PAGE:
Any port in storm, as the saying goes. In Zumaia, on April Fools’ Day, we found a port but needed greater cover from the battering southerly wind that was hurling itself into the town’s pretty cove.
We found refuge beside a massive steel-clad newly built ship, the Norwegian Gannet.
According to my trusty source, Salmonbusiness.com, the 4,000-ton vessel has the world’s first hybrid battery-supported diesel propulsion system which substantially reduces its emissions.
It’s a fish factory on the sea, capable of carrying and processing 1,000 tonnes of Norwegian salmon per trip, to be delivered to a newly purpose-built Danish canning plant for onward sale to the Asian market.
Interior comforts for the 53 crew will include a cinema, gym, sauna, cabins and lounges. In its final stages of build, the Norwegian Gannet will make its maiden voyage to the North Sea in August.
We were grateful for the shelter it gave us as we pitched up portside.
The coastline around Zumaia is a UNESCO world heritage site. It has 13 kms of unique layered rocks and cliffs that tell 60 million years of geological history, including the extinction of the dinosaurs.
The ‘Flysch’ was busy the next day with walkers, mountain-bikers, children and us, all gazing in wonder at the spectacular landscape.
Later we discovered the ‘Flysch’ is the setting for Dragonstone, featured in the Game of Thrones TV series. Having never seen an episode we were clueless, but the town is expecting increased tourism and last year opened a large and excellent new campsite, which was our home for a second night’s stay.
Wild coastal waves battered the road, and us, on a short drive to the popular seaside town of Zarautz.
Delighted families walking the route enjoyed the drenching they got as the waters crashed high up and over the sea walls.
It seemed part of the Easter holiday fun which continued that night with a funfair at the harbourside and more pintxos tastings in Zumaia’s old town.
Brightly lit and tiny bars inhabit the ground floors of previous palaces and merchants’ houses clustered around the fortress church of St Peter, built in the 13th century.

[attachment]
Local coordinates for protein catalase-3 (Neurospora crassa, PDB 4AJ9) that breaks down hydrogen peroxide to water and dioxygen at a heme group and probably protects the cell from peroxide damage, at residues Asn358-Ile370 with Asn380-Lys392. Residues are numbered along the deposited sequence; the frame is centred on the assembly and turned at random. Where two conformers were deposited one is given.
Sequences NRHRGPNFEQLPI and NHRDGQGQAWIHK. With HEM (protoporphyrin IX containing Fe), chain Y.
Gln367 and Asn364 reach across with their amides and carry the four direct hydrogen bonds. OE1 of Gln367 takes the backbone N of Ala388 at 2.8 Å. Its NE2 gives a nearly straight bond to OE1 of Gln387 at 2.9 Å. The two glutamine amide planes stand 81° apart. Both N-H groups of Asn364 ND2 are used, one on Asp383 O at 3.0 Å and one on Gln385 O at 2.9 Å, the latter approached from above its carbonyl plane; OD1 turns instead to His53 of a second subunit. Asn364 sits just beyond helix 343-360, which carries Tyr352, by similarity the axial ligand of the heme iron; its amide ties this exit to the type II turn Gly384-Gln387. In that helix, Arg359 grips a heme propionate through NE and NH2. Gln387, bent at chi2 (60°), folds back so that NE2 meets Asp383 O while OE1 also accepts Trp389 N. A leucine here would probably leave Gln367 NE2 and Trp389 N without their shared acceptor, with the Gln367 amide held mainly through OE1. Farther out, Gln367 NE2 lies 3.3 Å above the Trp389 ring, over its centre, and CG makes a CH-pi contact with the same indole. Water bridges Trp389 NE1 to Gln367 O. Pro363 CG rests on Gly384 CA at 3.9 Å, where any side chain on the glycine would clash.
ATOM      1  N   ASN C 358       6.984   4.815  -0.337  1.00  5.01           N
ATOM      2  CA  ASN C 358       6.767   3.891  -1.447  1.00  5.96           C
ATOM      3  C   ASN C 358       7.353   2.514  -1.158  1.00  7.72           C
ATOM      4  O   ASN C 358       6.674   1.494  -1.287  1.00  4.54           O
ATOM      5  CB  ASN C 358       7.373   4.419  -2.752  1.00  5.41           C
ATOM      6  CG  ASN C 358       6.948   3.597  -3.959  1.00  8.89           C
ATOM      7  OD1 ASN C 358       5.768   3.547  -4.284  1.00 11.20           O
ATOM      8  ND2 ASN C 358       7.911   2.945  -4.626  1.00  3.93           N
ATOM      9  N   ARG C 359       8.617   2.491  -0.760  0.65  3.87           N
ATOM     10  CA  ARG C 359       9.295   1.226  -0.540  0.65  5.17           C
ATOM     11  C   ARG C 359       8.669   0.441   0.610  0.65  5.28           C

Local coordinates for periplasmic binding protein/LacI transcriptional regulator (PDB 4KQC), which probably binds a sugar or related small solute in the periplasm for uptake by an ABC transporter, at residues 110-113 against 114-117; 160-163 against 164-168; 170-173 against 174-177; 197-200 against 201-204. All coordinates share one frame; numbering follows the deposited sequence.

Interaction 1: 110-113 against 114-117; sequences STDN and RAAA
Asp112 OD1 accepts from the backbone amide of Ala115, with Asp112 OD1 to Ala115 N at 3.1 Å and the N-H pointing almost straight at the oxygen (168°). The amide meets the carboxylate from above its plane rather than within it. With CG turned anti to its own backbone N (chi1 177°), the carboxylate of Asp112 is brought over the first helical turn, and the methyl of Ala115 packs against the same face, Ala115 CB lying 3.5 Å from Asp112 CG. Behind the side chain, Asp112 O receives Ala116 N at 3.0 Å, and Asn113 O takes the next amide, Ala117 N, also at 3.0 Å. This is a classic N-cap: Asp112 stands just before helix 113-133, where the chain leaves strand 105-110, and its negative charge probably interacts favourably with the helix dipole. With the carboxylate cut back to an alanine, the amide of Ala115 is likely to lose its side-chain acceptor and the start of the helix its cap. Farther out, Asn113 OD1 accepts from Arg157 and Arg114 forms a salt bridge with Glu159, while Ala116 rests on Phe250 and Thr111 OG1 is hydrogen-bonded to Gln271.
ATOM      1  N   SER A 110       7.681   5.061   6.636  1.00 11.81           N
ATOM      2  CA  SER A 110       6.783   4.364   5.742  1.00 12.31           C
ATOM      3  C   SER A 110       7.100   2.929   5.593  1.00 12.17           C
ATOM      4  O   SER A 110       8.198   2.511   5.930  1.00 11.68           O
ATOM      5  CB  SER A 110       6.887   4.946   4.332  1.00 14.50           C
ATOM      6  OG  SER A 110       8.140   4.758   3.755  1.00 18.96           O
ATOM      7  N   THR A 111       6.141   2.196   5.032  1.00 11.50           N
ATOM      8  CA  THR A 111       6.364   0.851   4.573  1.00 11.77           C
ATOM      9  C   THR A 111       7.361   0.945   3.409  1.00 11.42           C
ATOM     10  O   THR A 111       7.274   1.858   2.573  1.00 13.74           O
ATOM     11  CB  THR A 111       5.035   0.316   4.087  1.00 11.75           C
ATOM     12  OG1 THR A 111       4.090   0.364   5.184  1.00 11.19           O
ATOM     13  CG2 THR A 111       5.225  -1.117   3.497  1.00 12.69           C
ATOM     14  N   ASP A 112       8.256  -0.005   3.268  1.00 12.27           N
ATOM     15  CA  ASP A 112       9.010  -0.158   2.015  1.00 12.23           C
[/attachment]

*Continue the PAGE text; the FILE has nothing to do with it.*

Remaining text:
Bilbao, city of modernity, home to Atletic Bilbao’s incredible stadium, the Guggenheim Museum and countless soaring skyscrapers, all closed to visitors on an Easter Monday.
Cerrado. No matter, we visited the medieval centre, Casco Viejo, instead. What a treat!
Twisting narrow lanes of brightly painted and balconied apartments opened into grand arcaded plazas, full of happy eateries and swanky bars where locals and visitors enjoyed the Spanish bank holiday together.
Landmark architectural gems of the art noveau railway station and Europe’s largest indoor market squat proudly amid the green river, its’ many bridges and the iron balconied and bay window-fronted apartments.
The air was warm and smelt Mediterranean with the aromas of seafood lunches, freshly baked bread and accompanying basura (which the local green-clad army of Garbi was hastily disposing of and clearing up).
Shops were shut but looked interesting and independent – music, vintage clothing, dressmakers, crafts and art galleries all had tempting and teasing window displays. The afternoon had a relaxed atmosphere and locals hung out on terraced balconies or on the steps of their medieval apartment buildings chatting, laughing and smoking.
Pretty cats gazed out of shuttered windows and an army of small dogs were being walked by jewellery-clad women and dapper men in tailored coats and bright scarves.
High up on Monte Kobeta we had a birds’ eye view of the city at all hours. It was a remarkable end to our short 720-mile road trip, and worth toasting with a glass of the local Rioja. Tomorrow the port, a ferry, and a return home would beckon.
Gusting winds on England’s south coast would welcome us and work soon afterwards. Oh well.